This is one of the first films produced by Dominique Besnehard and Michel Feller. What was it like to work with them?
Bottaro: Great! Dominique and Michel allowed me to fully realize my dream. They were both very present, and very respectful of the film I wanted to make. But before settling with Mon Voisin, this project had some pretty dramatic ups and downs. Five years went by, several producers pulled out. I knew I was going to finally make the film the day Dominique, who had been my agent, told me, "We've known each other for twenty years, Sandrine will always be my little movie buddy. It's your first film, it's my first production--let's do it!" Bonnaire: First times are always wonderful!
Interview with Kevin Kline
What was your initial reaction when you read the script for Queen to Play?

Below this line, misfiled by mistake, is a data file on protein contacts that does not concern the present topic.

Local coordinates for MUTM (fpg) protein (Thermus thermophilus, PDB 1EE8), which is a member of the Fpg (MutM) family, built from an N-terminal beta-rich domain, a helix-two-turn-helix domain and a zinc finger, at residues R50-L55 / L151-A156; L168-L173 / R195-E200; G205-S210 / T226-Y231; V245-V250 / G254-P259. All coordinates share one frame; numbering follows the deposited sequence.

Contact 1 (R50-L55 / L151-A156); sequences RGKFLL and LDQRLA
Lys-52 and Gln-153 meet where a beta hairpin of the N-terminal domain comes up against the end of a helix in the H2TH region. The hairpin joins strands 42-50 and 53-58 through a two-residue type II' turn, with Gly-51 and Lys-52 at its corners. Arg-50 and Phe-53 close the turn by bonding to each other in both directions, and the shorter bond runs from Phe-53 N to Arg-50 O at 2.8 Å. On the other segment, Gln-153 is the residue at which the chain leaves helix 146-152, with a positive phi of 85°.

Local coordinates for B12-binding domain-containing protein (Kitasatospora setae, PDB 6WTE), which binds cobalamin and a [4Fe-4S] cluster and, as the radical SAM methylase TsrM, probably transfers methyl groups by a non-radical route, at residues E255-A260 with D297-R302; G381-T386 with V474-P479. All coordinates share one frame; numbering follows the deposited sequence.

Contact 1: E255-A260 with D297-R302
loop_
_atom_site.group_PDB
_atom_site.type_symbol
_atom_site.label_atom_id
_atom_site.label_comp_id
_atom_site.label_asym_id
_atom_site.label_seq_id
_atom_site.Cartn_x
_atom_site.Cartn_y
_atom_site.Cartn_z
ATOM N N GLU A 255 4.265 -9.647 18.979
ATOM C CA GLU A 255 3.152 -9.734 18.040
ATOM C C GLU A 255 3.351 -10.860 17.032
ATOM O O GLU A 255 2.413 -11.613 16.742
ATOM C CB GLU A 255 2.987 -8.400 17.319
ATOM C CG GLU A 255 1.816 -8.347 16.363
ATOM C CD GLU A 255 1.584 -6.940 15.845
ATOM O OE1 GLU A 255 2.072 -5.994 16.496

When I received the English version I read it straight through in one go. That's an important sign for me as it rarely happens! It's a very good read...I was immediately captivated by the story and the characters. And I knew that Sandrine was playing the lead. She's a great actress whom I've admired for years; I knew it would be an honor to work with her. What's more, I particularly appreciate love stories that don't follow usual and conventional classic routes. Love stories have been told in a myriad of ways, but I've never read a script where a love affair occurs across a chess board. The path of this woman who comes to realize that something is missing in her life has a compelling quality that attracted me right away. Her search and then the discovery of a blossoming, genuine talent bring self-discovery, a self-redefining epiphany of sorts. I've always admired people who force the hand of destiny, who don't readily accept a limited life, but demand something more of themselves, challenge themselves to attain something beyond what has been offered or what comes easily. I think Queen to Play is a film that identifies with fulfillment rather than frustration.